Foul weather should be boon for elk hunters

    With bull ratios up and fall rains that have softened the forest floor, Saturdayís opening of the Cascade general bull elk season has hunters thinking this will be their year. Then again, they always think that. Mail Tribune / file photo

    Southern Oregon hunters accustomed to a crunchy forest floor during the fall Roosevelt bull elk season will find a delightfully soggy forest for Saturday's season opener, the fall's second major general-season opener in the rain.

    Heavy rains but high snow levels are forecast throughout the region this weekend, which will give rifle hunters a better chance to become one of the 5 percent of hunters expected to kill an elk this season.

    "Conditions will be good for people walking around," says Mark Vargas, the Oregon Department of Fish and Wildlife's Rogue District wildlife biologist. "If Mother Nature's not too nasty, it should all help the elk hunters. Hopefully they can get into a fair number of bulls. We'll see."

    Tags will be sold through tonight for the one-week season that bisects black-tailed buck deer rifle hunting in the south Cascades.

    The Cascades general elk season runs through Oct. 21 in the Rogue, Evans Creek and Dixon units. The Applegate Unit, which sports only a light cadre of bulls, falls under the coast bull-elk general seasons. The first season there runs Nov. 12-15, while the second season runs Nov. 19-25.

    The $46 general-season tag allows hunters to take one bull elk with at least one visible antler. Last year's success rate in the Rogue Unit was 4 percent, down a hair from the 5 percent success rate in 2014.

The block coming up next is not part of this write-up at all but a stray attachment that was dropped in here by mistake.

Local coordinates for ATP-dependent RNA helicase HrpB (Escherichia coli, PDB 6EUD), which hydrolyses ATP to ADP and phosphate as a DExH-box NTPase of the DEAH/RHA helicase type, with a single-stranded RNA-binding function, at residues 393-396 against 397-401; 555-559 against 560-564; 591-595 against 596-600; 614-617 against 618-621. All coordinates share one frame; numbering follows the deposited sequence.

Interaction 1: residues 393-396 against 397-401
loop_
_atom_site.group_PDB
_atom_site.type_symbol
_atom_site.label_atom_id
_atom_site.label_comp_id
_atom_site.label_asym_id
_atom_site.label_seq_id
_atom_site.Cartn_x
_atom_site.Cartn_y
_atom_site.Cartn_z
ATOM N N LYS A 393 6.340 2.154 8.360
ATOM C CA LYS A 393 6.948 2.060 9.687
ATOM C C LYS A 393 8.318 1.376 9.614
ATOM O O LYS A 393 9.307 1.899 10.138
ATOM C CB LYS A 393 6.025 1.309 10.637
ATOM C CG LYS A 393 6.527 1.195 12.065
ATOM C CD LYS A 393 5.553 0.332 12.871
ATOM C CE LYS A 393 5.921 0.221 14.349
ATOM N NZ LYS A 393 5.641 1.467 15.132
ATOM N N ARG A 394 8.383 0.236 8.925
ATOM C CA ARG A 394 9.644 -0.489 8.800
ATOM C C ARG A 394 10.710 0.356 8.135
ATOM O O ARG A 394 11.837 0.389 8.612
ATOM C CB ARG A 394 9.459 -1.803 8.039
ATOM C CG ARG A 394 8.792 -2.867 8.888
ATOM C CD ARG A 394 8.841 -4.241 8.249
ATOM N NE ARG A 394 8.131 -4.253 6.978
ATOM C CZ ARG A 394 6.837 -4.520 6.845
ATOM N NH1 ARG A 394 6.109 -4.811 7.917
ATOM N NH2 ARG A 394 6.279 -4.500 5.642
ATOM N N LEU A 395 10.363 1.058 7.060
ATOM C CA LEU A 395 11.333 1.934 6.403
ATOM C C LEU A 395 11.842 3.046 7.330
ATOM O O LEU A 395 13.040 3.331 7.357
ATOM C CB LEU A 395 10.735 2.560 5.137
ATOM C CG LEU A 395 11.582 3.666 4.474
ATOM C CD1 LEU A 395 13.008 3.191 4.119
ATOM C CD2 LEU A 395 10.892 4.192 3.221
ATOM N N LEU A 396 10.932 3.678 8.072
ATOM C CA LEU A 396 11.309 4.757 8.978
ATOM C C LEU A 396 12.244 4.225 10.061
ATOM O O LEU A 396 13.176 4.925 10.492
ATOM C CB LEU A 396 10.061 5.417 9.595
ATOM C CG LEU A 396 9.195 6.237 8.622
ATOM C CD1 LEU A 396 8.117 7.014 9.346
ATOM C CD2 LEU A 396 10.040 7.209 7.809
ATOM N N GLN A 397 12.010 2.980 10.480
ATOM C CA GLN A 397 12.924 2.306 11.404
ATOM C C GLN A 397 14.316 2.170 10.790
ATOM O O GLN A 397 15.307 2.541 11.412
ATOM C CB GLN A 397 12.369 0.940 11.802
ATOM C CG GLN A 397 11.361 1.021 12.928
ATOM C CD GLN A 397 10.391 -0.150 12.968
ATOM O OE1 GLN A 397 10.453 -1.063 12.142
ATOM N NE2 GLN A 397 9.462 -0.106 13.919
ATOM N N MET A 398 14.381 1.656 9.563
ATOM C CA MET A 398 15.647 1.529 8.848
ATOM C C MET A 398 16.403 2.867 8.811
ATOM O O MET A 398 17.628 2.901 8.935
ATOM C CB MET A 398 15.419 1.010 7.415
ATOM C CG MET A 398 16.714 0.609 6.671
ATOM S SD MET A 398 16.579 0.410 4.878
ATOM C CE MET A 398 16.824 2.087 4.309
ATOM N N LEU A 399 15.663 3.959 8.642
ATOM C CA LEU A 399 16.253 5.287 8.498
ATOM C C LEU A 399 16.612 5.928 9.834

This year's hunt starts off with the promise of 22 bulls per 100 cows in the Rogue Unit. That's more than double the 10 bulls per 100 cows management objective for the Rogue Unit.

    This is the earliest elk opener possible under ODFW season frameworks, and normally that would have rifle hunters cursing the weatherman while heading to Elk Camp amid fire-season restrictions that would force hunters to tell stories while sitting around a lantern.

    With heavy rain and wind forecast for this weekend, they will be hard-pressed to keep a campfire going.

    "If it's really blustery and ugly, people may spend more time in their trailers than in the woods," Vargas says.

    The opening weekend of deer season also was wet, which created good hunting conditions. Deer hunters have reported one of the better buck seasons in years.

    Most elk hunters likely will slog it out and not wait for the storm to pass, Vargas says.

    "Elk hunters seem to be a little more dedicated than deer hunters, mainly because the season is so short," Vargas says. "They'll just throw on their rain gear and go out there. At least I hope so."

    — Reach Mail Tribune reporter Mark Freeman at 541-776-4470 or Follow him on Twitter at

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